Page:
In brief - Developer's appeal against development approval struck out for disobeying court orders and his own delay

The case of Slinger v Sunshine Coast Regional Council and Ors [2013] QPEC 73 concerned two appeals to the Planning and Environment Court relating to a development approval for a material change of use for a detached house at Sunshine Beach.

In one appeal, Mr Slinger, the developer, appealed against the conditions of a development approval while in the other appeal, Howen Proprietary Limited, a submitter, appealed against the council's development approval.

Howen sought orders that Mr Slinger's appeal be struck out for want of prosecution and that Howen's appeal be allowed, which would have the effect of refusing Mr Slinger's development application. The issue for the court to determine was whether, considering the court rules, Mr Slinger's conduct warranted the making of those orders.

As Mr Slinger had not satisfactorily progressed the appeals and complied with the court orders or the court rules and as the delay was attributable solely to him, the court held that Mr Slinger's appeal be struck out, and adjourned Howen's appeal to allow Mr Slinger further time to consider the implications of Howen's appeal being allowed.

Obligation to proceed in an "expeditious way" under Planning and Environment Court Rules 2010

The court first referred to rule 4(3) of the Planning and Environment Court Rules 2010, which states that "In a proceeding in the court, a party impliedly undertakes to the court and to the other parties, to proceed in an expeditious way" and rule 5(c), which states that "The court may... impose appropriate sanctions if a party does not comply with these rules or an order of the court".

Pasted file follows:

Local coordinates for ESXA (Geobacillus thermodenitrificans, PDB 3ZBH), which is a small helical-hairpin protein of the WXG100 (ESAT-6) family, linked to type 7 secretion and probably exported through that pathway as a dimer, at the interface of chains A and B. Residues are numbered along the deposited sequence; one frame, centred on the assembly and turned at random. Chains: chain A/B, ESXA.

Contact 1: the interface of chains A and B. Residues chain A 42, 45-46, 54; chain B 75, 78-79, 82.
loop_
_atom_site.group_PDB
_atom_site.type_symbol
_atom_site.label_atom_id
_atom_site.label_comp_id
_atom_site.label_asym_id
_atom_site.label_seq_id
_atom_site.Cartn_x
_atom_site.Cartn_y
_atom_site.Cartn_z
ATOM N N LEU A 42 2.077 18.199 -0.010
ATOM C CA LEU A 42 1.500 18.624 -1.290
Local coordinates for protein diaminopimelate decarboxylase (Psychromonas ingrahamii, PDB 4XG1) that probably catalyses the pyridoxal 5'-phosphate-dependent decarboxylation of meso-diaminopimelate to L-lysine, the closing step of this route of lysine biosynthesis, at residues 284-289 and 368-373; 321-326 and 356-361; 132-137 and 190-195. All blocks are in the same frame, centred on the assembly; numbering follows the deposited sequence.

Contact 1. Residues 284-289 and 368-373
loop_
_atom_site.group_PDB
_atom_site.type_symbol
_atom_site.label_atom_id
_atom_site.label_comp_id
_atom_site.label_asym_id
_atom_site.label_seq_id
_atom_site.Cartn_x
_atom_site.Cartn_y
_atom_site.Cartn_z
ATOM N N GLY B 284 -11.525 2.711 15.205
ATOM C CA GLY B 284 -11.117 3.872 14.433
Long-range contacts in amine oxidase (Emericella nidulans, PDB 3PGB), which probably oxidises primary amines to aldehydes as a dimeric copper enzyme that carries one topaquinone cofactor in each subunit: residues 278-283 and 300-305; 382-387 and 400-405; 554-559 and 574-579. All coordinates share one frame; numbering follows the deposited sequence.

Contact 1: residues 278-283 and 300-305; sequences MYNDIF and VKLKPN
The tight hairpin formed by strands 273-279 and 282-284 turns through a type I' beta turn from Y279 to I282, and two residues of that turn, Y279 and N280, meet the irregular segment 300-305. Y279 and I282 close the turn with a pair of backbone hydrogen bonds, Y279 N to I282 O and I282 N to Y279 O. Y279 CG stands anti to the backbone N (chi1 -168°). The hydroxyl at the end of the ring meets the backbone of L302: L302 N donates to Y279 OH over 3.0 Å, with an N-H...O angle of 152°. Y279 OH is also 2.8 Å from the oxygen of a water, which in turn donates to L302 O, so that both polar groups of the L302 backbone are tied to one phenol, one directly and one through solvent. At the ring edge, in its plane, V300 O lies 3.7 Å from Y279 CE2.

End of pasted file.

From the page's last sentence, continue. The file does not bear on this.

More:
Rule 19(3) further states that "the party to a proceeding with the onus in the proceeding must, as soon as practicable but within 3 months after the... appellant files the originating process for the proceeding, apply to the court for an order or directions about the proceeding". The court stated that Mr Slinger had the onus of establishing that his appeal should be allowed and that Howen's appeal should be dismissed.

Failure to progress appeal in compliance with court order exposed an appeal to dismissal

The court also referred to rule 280(1) of the Uniform Civil Procedure Rules 1999, which provide that if an applicant was required to take a step or comply with an order of a court within a stated time and did not do what was required, then another party could apply to the court for an order dismissing the proceeding for want of prosecution.

Want of prosecution to be established as basis for stiking out appeal

In considering Howen's application to strike out Mr Slinger's appeal, the court referred to the following 12 non-exhaustive factors to be considered in an application to strike out for want of prosecution established in the case of Tyler v Custom Credit Corporation Limited [2000] QCA 178, and which were adopted by the Planning and Environment Court in Family Assets Proprietary Limited v Gold Coast City Council & Ors [2007] QPEC 8:

  • how long ago the events alleged in the statement of claim occurred and what delay there was before the litigation was commenced;
  • how long ago the litigation was commenced or causes of action were added;
  • what prospects the plaintiff has of success in the action;
  • whether or not there has been disobedience of Court orders or directions;
  • whether or not the litigation has been characterised by periods of delay;
  • whether the delay is attributable to the plaintiff, the defendant or both the plaintiff and the defendant;